Detailed investing book – endorsed by Warren Buffett – is an encyclopedia on investing
March 25, 2021
The incomparable Warren Buffett calls The Intelligent Investor, by Benjamin Graham, “the best book on investing ever written.”
And it is Buffett himself who provides a forward and appendix notes on the latest, revised edition of this classic investing text by Graham, his mentor.
This is not a book you can sit down and breeze through in a day or two – Graham’s original work is deep on statistics, charts, and examples, and the updated commentary is no less detailed.
The book contrasts speculation with investing. The book talks about the so-called dot.com bubble earlier this century, a time when, with “technology stocks… doubling in value every day, the notion that you could lose almost all your money seemed absurd.” However, the book notes, by 2002 many stocks had lost 95 per cent of their value.
“Once you lose 95 per cent of your money, you have to gain 1,900 per cent just to get back to where you started,” the book notes. Avoiding losses, the book states, is a central platform for intelligent investing.
While there’s a place for speculation, writes Graham, “there are many ways in which speculation may be unintelligent. Of these, the foremost are: (1) speculating when you think you are investing; (2) speculating seriously instead of as a pastime, when you lack proper knowledge and skill for it; and (3) risking more money in speculation than you can afford to lose.”
By contrast, defensive intelligent investors must confine themselves “to the shares of important companies with a long record of profitable operations and in strong financial condition.” These choices must be based on “intelligent analysis,” the book explains.
Bonds can’t be overlooked, Graham writes. “Even high-quality stocks cannot be a better purchase than bonds under all conditions.” Both belong in people’s portfolios, he states.
While a 50-50 stocks/bonds portfolio is a sensible mix, Graham says you should allow yourself to go up to 75/25 in either category when conditions warrant.
While bonds are considered “less risky” than even good preferred stocks, Graham warns they aren’t completely safe. “A bond is clearly unsafe when it defaults its interest or principal payments,” he explains – and the same risk exists when a stock reduces or cancels its dividend.
On the idea of buying low and selling high, Graham suggests it is better for people “to do stock buying whenever (they) have money to put in stocks, except when the general market level is much higher than can be justified by well-established standards of value.”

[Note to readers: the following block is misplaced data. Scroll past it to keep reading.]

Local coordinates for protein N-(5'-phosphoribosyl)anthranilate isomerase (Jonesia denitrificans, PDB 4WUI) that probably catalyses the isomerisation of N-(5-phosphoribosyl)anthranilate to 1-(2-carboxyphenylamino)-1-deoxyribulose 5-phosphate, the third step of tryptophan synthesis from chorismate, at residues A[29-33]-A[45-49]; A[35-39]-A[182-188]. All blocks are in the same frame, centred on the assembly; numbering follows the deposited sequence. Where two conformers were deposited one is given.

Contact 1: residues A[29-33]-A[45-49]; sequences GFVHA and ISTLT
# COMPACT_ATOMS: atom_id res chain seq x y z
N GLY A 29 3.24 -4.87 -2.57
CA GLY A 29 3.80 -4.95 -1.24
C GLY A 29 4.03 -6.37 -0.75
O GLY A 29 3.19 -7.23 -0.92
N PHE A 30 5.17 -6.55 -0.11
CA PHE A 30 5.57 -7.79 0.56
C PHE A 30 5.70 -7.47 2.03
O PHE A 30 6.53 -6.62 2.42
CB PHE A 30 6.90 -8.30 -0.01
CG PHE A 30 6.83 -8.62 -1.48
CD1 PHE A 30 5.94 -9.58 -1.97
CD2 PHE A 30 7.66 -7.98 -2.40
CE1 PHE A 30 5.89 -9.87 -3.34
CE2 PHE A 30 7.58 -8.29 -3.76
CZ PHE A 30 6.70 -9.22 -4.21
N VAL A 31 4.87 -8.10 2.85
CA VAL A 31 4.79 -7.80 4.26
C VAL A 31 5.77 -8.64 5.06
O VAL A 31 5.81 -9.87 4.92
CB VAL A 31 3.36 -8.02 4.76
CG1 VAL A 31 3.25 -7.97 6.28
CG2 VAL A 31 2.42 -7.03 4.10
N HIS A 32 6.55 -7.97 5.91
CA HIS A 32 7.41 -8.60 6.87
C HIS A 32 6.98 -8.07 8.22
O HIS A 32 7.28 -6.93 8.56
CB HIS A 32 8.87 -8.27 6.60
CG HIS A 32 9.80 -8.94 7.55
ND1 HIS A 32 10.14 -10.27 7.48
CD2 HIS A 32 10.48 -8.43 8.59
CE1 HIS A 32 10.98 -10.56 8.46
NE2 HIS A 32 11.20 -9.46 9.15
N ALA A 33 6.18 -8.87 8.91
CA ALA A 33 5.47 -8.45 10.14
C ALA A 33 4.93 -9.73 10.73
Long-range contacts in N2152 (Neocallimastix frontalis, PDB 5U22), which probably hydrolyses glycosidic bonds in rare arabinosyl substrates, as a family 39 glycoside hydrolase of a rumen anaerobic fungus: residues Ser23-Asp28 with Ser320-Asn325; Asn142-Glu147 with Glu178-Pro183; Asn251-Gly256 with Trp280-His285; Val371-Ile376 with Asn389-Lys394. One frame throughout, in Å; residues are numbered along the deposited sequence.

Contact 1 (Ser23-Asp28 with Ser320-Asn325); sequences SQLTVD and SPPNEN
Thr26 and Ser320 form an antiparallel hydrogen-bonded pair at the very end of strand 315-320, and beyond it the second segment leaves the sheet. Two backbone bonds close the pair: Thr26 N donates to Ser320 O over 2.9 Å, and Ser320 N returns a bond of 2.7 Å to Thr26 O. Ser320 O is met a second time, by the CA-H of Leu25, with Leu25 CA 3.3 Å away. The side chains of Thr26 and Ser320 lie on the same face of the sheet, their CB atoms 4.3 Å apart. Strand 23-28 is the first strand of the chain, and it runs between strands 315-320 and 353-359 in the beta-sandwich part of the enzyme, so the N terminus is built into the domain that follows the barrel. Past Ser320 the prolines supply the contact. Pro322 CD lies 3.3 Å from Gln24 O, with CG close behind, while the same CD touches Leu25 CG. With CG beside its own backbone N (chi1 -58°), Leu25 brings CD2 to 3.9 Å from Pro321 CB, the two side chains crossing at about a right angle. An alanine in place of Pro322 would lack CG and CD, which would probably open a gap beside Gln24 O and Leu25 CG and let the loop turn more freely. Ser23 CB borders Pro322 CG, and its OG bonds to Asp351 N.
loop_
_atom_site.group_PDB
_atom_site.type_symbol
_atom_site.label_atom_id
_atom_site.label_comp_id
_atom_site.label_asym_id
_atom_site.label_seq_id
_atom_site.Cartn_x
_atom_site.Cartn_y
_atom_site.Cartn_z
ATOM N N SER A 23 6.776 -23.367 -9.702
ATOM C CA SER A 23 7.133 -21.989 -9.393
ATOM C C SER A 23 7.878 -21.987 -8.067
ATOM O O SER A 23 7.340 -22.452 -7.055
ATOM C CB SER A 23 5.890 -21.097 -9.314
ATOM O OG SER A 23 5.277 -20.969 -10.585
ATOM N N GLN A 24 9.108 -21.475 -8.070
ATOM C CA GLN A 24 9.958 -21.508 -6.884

The book warns about buying into funds or securities that are on a hot streak. “If a manager happens to be in the right corner of the markets at just the right time, he will look brilliant,” we are told. But, the book warns, the market’s hottest sector “often turns as cold as liquid nitrogen, with blinding speed and utterly no warning.” Buying stocks or funds based on past performance “is one of the stupidest things an investor can do,” the authors conclude.
On do-it-yourself investing, Graham is clear.
“There is no reason at all for thinking that the average intelligent investor, even with much devoted effort, can derive better results over the years from the purchase of growth stocks than the investment companies specializing in this area,” he writes. “Surely these organizations have more brains and better research facilities at their disposal than you do.”
The commentary section for this chapter expands the argument. While some people believe that “the really big fortunes from common stocks… have been made by people who packed all their money into one investment they knew supremely well,” Warren Buffett says “almost no small fortunes have been made this way – and not many big fortunes have been kept this way.”
Diversification is key, he warns, or else you will “stand by and wince at the sickening crunch as the constantly changing economy” crushes your only basket and all your eggs.
“If you build a diversified basket of stocks whose current assets are at least double their current liabilities, and whose long-term debt does not exceed working capital, you should end up with a group of conservatively financed companies with plenty of staying power,” the book advises.
A tip about Buffett is that he “likes to snap up a stock when a scandal, big loss, or other bad news passes over it like a storm cloud.” He bought into Coca-Cola after the disastrous “New Coke” launch in 1985.
This is a heavy read, but it’s well worth the effort.
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Written by Martin Biefer
Martin Biefer is Senior Pension Writer at Avery & Kerr Communications in Nepean, Ontario. A veteran reporter, editor and pension communicator, he’s now a freelancer. Interests include golf, line dancing and classic rock, and playing guitar. Got a story idea? Let Martin know via LinkedIn.
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